Last April, a court in Saudi Arabia sentenced two Saudis, one Yemeni and a Jordanian to two years in jail and 2,000 lashes after a police raid on an alleged gay party.
Lashing can provoke internal hemorragy and death.
What Will Happen to Pegah and to Human Rights in the UK?
By Roberto Malini, Every One Group
Dear Friends, the Campaign of Flowers, as well as the entire Campaign for Pegah, is based on the recovery of the values of brotherhood and solidarity in actions for the defence of human rights. We live in a difficult age and unfortunately the governments, the magistracy and often the most well-known humanitarian organisations in the world have relegated the Universal Declaration of Human rights, the Convention on the Status of Refugees and other rules on which we base our level of civilisation and respect of minorities behind other priorities: security, immigration control, the defence of nations and families.
The EveryOne Group is committed to defending the dignity and lives of refugees, but also to reminding the European governments that laws concerning human rights exist, they are very clearly stated and they must not be deliberately misinterpreted. To deport the refugees towards unjust sentences is a crime against humanity and there are no alibis for governments who are stained with such crimes.
To sacrifice human rights for “security”, for the concept of “nation” is the same principle on which the National Socialist Party based its rise to power in the 1920s and 1930s. The EveryOne Group was created from an ideal and grows every day. We work day and night in contact with the activists, with the people who believe in human rights and with the better side of the political world in order to contribute towards changing things.
Many people are asking us what will happen to Pegah now. Friends, I have been studying persecutions and genocides for the last 30 years, I have published books, made documentaries and organized exhibitions, I am the curator of museums about the Holocaust and Genocides.
Unfortunately it is easy to read the minds of Gordon Brown and Jacqui Smith in this moment. They are angry because the problem of the arbitrary and unjust deportations has come to light. I hope I’m wrong, but the history of persecution generally repeats a pattern. I believe the UK Government is once again studying a way to refuse Pegah asylum, motivating the decision thus: “Pegah is unable to prove she is homosexual and therefore we believe her case has been inflated”.
I don’t believe they will deport her to Iran because they know she would be faced with torture and murder. According to the Convention (that they are well aware of) they will give her all the time she needs to find a third country willing to grant her asylum. And Italy will enter the game. With this formula, the UK Government is confident of savings its face, saving the political career of Jacqui Smith (which is otherwise at risk) and, after a period of caution for fear of an international scandal, continue the deportations of refugees towards their death.
This is the truth, and if those who read these lines, think it over and continue to accept this situation, they will become accomplices of indifference and the new genocide.
The members of the EveryOne group will not do that, they will continue to speak out for and write about the truth. And there’s only one truth: homosexuality cannot be proven, because it is a state of mind. To ask for video or photographic evidences would be the most serious violation of the intimacy and dignity of a human being. To ask for signed testimonies would mean exposing the witnesses in their native land to persecution and sentences. Moreover, it would be a violation of the privacy of the witnesses themselves, even in a democratic country, not only in a regime, to force them to ”come out”.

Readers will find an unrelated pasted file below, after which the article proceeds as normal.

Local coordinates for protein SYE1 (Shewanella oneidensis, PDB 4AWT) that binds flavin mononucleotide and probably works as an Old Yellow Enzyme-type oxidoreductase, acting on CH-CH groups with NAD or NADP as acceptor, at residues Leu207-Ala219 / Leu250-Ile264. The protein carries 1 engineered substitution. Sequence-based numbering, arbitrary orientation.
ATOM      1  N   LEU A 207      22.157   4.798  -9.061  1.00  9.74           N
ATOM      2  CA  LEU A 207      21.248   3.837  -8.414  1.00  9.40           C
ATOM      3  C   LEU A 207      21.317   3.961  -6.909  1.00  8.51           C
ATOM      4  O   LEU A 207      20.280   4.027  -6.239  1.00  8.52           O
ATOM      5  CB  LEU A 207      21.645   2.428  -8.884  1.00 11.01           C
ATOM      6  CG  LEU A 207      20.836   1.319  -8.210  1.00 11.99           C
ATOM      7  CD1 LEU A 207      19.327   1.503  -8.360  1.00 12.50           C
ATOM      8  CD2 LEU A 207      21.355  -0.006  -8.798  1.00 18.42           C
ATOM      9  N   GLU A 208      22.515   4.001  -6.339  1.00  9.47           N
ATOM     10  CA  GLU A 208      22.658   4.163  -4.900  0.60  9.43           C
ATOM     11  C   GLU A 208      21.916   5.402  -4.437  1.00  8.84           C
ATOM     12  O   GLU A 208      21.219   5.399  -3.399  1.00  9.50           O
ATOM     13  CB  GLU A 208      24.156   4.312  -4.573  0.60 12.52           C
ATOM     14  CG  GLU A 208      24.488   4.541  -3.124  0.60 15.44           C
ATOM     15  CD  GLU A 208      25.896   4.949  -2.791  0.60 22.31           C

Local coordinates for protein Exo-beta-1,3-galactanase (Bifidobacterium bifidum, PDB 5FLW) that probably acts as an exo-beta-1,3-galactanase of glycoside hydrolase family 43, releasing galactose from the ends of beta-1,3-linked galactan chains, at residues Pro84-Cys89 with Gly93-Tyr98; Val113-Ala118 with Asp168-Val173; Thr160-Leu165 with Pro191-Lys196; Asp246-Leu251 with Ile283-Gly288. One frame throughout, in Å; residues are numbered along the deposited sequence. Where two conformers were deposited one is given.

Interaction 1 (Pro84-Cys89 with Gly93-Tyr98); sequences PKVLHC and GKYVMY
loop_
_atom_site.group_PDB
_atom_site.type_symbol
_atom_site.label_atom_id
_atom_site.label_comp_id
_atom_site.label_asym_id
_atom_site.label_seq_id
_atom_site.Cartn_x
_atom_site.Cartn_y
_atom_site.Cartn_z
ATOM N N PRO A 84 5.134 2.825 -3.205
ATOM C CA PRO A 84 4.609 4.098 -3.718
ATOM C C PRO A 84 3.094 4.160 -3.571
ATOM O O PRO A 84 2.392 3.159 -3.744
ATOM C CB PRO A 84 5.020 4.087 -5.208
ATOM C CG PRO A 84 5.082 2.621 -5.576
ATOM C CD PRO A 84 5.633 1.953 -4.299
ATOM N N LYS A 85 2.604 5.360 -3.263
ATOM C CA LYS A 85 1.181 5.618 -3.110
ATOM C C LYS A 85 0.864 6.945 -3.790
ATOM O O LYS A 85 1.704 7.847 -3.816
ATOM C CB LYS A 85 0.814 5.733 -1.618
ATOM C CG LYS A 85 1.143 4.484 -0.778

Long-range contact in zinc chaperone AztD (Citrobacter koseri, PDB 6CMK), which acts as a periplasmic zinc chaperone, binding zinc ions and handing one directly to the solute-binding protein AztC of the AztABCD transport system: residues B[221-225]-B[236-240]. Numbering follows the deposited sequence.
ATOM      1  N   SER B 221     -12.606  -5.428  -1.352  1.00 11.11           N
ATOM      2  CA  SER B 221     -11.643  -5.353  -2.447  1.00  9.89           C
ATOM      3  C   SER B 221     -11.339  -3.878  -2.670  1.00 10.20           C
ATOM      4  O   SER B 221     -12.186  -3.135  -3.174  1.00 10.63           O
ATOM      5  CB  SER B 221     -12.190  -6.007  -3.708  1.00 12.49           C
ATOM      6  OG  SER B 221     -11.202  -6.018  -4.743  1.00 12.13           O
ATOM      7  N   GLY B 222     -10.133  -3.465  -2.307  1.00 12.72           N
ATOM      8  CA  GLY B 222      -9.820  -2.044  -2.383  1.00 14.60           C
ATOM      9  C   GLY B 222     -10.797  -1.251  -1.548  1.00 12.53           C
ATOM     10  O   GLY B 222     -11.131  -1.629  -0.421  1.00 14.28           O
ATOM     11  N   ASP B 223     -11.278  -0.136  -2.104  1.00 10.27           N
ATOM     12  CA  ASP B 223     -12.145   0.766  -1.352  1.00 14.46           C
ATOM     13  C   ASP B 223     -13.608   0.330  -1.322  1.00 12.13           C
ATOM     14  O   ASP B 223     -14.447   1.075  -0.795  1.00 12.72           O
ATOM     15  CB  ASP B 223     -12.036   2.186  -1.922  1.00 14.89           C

To ask for documents related to a sentence in the countries of origin goes against human rights conventions that state that the request for testimony must be related to local laws. If in Iran homosexuality is persecuted, those who declare their homosexuality in the country in which they request asylum have the right to be recognized as a refugee and to be granted asylum. Without any “ifs” or “buts”. The rest is just criminal and repressive politics.
To get back to Pegah, she is an extraordinary woman and is a symbol of the new fury against the weak and different. We must continue to watch over her, but we must also ask quite firmly for respect of the international laws that protect refugees in the future. We must also urge the media – TV and press – not to fill our heads with frivolity and false problems, but to help us when we bring cases of violation of human rights to their attention, because the British press has shown itself to be at the service of those in power, to be unable to understand and report the truth, at the cost of hiding serious cases like Pegah Emambakhsh’s.
If the individual citizens don’t represent the pride, the freedom and the civilization of the United Kingdom, the country will slip into a regime that the citizens themselves are creating.
We have the same problems here in Italy and we must commit ourselves in the same way. There is a campaign underway right now, one of discrimination and oppression against the Roma and Sinti (Gypsies). Like during the Nazi period, the authorities are pursuing pedlars and beggars and the press is supporting this persecution. And as if this weren’t enough, we too treat the problem of asylum for refugees in a superficial and unjust manner. More flowers are needed! A shower of flowers and common sense! We must stick by Pegah, my friends, and keep our eyes open wide, so that the horizon of human rights won’t become just a distant line.